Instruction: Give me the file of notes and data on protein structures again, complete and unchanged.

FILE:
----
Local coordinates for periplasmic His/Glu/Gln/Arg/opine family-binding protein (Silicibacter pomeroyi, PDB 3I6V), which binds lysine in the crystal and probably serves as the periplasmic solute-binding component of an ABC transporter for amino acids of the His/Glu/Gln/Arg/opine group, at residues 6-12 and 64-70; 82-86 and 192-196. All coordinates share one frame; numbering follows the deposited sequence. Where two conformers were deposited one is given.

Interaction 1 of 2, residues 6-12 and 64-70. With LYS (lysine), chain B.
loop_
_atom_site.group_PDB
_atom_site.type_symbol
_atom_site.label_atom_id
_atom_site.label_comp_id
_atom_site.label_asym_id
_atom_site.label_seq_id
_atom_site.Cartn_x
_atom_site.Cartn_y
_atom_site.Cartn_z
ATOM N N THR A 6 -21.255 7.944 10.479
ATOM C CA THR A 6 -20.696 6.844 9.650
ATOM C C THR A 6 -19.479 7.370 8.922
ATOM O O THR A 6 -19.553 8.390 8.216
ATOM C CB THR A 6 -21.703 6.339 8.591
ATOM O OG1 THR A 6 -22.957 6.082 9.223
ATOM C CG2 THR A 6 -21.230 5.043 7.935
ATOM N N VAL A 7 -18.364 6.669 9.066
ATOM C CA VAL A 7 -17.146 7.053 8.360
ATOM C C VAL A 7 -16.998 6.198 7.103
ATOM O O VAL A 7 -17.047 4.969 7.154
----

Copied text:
Local coordinates for periplasmic His/Glu/Gln/Arg/opine family-binding protein (Silicibacter pomeroyi, PDB 3I6V), which binds lysine in the crystal and probably serves as the periplasmic solute-binding component of an ABC transporter for amino acids of the His/Glu/Gln/Arg/opine group, at residues 6-12 and 64-70; 82-86 and 192-196. All coordinates share one frame; numbering follows the deposited sequence. Where two conformers were deposited one is given.

Interaction 1 of 2, residues 6-12 and 64-70. With LYS (lysine), chain B.
loop_
_atom_site.group_PDB
_atom_site.type_symbol
_atom_site.label_atom_id
_atom_site.label_comp_id
_atom_site.label_asym_id
_atom_site.label_seq_id
_atom_site.Cartn_x
_atom_site.Cartn_y
_atom_site.Cartn_z
ATOM N N THR A 6 -21.255 7.944 10.479
ATOM C CA THR A 6 -20.696 6.844 9.650
ATOM C C THR A 6 -19.479 7.370 8.922
ATOM O O THR A 6 -19.553 8.390 8.216
ATOM C CB THR A 6 -21.703 6.339 8.591
ATOM O OG1 THR A 6 -22.957 6.082 9.223
ATOM C CG2 THR A 6 -21.230 5.043 7.935
ATOM N N VAL A 7 -18.364 6.669 9.066
ATOM C CA VAL A 7 -17.146 7.053 8.360
ATOM C C VAL A 7 -16.998 6.198 7.103
ATOM O O VAL A 7 -17.047 4.969 7.154